Run Python Script – How to Execute Python Shell Commands in the Terminal

When you’re starting out learning a new programming language, your very first program is likely to be one that prints “hello world!”.

Let’s say you want to do this in Python. There are two ways of doing it: using the Python shell or writing it as a script and running it in the terminal.

What is a Shell?

An operating system is made up of a bunch of programs. They perform tasks like file handling, memory management, and resource management, and they help your applications run smoothly.

All the work we do on computers, like analyzing data in Excel or playing games, is facilitated by the operating system.

Operating system programs are of two types, called shell and kernel programs.

Kernel programs are the ones who perform the actual tasks, like creating a file or sending interrupts. Shell is another program, whose job is to take input and decide and execute the required kernel program to do the job and show the output.

The shell is also called the command processor.

What is a Terminal?

The terminal is the program that interacts with the shell and allows us to communicate with it via text-based commands. This is why it’s also called the command line.

To access the terminal on Windows, hit the Windows logo + R, type cmd, and press Enter.

To access the terminal on Ubuntu, hit Ctrl + Alt + T.

What is the Python Shell?

Python is an interpreted language. This means that the Python interpreter reads a line of code, executes that line, then repeats this process if there are no errors.

The Python Shell gives you a command line interface you can use to specify commands directly to the Python interpreter in an interactive manner.

You can get a lot of detailed information regarding the Python shell in the official docs.

How to Use the Python Shell

To start the Python shell, simply type python and hit Enter in the terminal:

C:UsersSuchandra Datta>python
Python 3.8.3 (tags/v3.8.3:6f8c832, May 13 2020, 22:37:02) [MSC v.1924 64 bit (AMD64)] on win32
Type "help", "copyright", "credits" or "license" for more information.
>>>print("hello world!") 

The interactive shell is also called REPL which stands for read, evaluate, print, loop. It’ll read each command, evaluate and execute it, print the output for that command if any, and continue this same process repeatedly until you quit the shell.

There are different ways to quit the shell:

  • you can hit Ctrl+Z on Windows or Ctrl+D on Unix systems to quit
  • use the exit() command
  • use the quit() command

C:UsersSuchandra Datta>python
Python 3.8.3 (tags/v3.8.3:6f8c832, May 13 2020, 22:37:02) [MSC v.1924 64 bit (AMD64)] on win32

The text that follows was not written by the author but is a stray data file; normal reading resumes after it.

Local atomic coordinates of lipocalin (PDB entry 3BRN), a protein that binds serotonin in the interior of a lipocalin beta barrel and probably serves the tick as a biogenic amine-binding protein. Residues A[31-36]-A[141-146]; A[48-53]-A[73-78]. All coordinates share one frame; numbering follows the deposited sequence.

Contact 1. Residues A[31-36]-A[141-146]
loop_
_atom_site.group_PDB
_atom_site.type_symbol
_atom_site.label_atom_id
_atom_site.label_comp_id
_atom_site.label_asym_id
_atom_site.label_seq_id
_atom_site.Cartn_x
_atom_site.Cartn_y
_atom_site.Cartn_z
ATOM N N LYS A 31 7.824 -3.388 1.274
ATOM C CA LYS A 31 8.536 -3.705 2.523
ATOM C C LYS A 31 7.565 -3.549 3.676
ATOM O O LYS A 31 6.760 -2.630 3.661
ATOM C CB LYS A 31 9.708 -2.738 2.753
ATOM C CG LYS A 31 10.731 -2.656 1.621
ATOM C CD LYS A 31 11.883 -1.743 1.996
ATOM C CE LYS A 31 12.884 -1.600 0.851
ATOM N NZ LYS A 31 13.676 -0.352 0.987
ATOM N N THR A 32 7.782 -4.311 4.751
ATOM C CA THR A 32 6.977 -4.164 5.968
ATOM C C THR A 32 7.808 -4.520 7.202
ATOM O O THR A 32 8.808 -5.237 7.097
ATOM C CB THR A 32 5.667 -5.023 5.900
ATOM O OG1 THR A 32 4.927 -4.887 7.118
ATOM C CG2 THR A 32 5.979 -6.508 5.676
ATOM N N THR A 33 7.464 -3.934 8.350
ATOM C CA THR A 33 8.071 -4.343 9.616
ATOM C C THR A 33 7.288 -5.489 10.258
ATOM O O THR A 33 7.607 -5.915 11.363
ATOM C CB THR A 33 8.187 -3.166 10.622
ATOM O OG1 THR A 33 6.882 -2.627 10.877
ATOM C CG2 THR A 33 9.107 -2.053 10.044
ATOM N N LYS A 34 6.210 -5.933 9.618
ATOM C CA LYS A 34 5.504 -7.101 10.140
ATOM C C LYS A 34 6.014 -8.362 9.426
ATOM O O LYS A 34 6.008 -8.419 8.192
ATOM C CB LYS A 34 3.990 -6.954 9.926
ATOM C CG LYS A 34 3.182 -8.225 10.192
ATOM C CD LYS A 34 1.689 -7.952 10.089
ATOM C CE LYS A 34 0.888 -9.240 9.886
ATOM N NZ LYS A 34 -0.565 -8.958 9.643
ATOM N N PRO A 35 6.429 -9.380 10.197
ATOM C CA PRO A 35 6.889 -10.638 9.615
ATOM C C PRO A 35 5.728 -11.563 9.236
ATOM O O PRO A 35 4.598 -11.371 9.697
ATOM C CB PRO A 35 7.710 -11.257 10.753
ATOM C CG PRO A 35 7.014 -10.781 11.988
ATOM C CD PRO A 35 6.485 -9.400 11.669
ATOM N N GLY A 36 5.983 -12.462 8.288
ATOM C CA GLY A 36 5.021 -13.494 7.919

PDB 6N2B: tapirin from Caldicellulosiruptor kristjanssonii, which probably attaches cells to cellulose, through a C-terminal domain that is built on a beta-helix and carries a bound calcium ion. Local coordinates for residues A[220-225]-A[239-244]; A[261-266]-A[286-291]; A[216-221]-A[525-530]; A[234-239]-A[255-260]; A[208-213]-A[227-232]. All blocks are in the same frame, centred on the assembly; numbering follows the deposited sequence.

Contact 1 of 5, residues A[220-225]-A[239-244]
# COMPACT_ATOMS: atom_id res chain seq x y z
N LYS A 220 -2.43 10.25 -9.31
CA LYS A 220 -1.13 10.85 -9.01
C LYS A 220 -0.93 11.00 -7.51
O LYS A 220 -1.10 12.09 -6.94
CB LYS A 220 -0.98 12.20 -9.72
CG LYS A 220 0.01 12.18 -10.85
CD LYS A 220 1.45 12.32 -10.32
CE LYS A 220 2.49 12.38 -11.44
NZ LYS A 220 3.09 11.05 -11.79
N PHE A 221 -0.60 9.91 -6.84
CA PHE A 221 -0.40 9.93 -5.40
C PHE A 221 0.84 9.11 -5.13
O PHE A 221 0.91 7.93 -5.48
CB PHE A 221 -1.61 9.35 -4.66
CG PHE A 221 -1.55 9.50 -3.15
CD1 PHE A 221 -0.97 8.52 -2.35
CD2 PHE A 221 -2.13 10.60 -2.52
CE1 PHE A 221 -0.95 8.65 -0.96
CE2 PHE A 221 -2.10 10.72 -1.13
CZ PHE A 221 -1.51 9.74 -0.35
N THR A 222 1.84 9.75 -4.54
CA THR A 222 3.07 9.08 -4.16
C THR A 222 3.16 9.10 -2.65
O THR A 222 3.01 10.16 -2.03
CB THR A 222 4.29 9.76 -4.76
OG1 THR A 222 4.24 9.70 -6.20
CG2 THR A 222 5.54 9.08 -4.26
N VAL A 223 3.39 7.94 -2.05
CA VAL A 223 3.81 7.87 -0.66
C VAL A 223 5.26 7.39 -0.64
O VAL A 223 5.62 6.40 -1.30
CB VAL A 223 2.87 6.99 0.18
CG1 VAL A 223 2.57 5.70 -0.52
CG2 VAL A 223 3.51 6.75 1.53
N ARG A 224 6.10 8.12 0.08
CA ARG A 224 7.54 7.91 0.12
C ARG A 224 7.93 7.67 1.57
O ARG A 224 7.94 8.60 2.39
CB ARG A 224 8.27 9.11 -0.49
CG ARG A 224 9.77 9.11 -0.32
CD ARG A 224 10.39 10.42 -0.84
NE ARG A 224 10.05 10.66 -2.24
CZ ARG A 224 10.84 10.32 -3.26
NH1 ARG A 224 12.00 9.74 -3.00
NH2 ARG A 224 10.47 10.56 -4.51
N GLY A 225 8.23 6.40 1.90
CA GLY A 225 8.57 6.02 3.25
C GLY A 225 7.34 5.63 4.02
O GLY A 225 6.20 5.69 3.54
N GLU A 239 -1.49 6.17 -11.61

Type "help", "copyright", "credits" or "license" for more information.
>>> print("HELLO WORLD")
HELLO WORLD
>>> quit() C:UsersSuchandra Datta>
C:UsersSuchandra Datta>python
Python 3.8.3 (tags/v3.8.3:6f8c832, May 13 2020, 22:37:02) [MSC v.1924 64 bit (AMD64)] on win32
Type "help", "copyright", "credits" or "license" for more information.
>>> exit() C:UsersSuchandra Datta>
C:UsersSuchandra Datta>python
Python 3.8.3 (tags/v3.8.3:6f8c832, May 13 2020, 22:37:02) [MSC v.1924 64 bit (AMD64)] on win32
Type "help", "copyright", "credits" or "license" for more information.
>>> ^Z C:UsersSuchandra Datta>

What Can You Do in the Python Shell?

You can do pretty much everything that the Python language allows, from using variables, loops, and conditions to defining functions and more.

The >>> is the shell prompt where you type in your commands. If you have commands that span across several lines – for example when you define loops – the shell prints the ... characters which signifies that a line continues.

Let’s see an example:

>>>
>>> watch_list = ["stranger_things_s1", "stranger_things_s2", "stranger_things_s3","stranger_things_s4"]
>>>
>>>

Here we defined a list with some TV show names via the Python shell.

Next, let’s define a function that accepts a list of shows and randomly returns a show:

>>> def weekend_party(show_list):
... r = random.randint(0, len(show_list)-1)
... return show_list[r]
...

Note the continuation lines (...) of the Python shell here.

Finally to invoke the function from the shell, you simply call the function the way you would do in a script:

>>> weekend_party(watch_list) 'stranger_things_s1'
>>>
>>>
>>> weekend_party(watch_list) 'stranger_things_s3'
>>>
>>>
>>> weekend_party(watch_list) 'stranger_things_s2'
>>>
>>>
>>> weekend_party(watch_list) 'stranger_things_s2'
>>>
>>>
>>> weekend_party(watch_list) 'stranger_things_s3'
>>>

You can inspect Python modules from the shell, as shown below:

>>>
>>>
>>> import numpy
>>> numpy.__version__ '1.20.1'
>>>

You can see what methods and attributes a module offers by using the dir() method:

>>>
>>> x = dir(numpy)
>>> len(x)
606
>>> x[0:3]
['ALLOW_THREADS', 'AxisError', 'BUFSIZE']

Here you can see that Numpy has 606 methods and properties in total.

How to Run Python Scripts

The Python shell is useful for executing simple programs or for debugging parts of complex programs.

But really large Python programs with a lot of complexity are written in files with a .py extension, typically called Python scripts. Then you execute them from the terminal using the Python command.

The usual syntax is:

python filename.py

All the commands we executed previously via the shell, we can also write it in a script and run in this way.

Conclusion

In this article, we learnt about the shell, terminal, how to use the Python shell. We also saw how to run Python scripts from the command line.

I hope this article helps you understand what the Python shell is and how you can use it in your day to day lives. Happy learning!

Posted by Contributor